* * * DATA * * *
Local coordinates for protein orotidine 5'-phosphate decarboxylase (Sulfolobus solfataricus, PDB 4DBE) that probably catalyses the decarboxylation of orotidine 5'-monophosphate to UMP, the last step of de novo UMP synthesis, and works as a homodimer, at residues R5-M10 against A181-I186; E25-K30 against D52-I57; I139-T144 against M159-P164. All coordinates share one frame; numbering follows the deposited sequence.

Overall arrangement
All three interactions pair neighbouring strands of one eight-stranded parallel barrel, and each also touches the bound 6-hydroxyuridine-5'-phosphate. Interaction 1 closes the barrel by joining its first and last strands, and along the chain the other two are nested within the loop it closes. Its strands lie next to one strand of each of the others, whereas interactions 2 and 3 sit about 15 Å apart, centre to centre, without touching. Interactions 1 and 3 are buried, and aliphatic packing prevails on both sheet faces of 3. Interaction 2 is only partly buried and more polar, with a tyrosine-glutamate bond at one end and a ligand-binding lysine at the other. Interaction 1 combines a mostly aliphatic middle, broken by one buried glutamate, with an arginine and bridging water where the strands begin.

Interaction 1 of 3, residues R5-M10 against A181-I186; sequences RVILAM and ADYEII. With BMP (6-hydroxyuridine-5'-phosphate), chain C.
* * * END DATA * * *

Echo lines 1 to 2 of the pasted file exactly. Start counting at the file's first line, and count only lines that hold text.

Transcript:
Local coordinates for protein orotidine 5'-phosphate decarboxylase (Sulfolobus solfataricus, PDB 4DBE) that probably catalyses the decarboxylation of orotidine 5'-monophosphate to UMP, the last step of de novo UMP synthesis, and works as a homodimer, at residues R5-M10 against A181-I186; E25-K30 against D52-I57; I139-T144 against M159-P164. All coordinates share one frame; numbering follows the deposited sequence.

Overall arrangement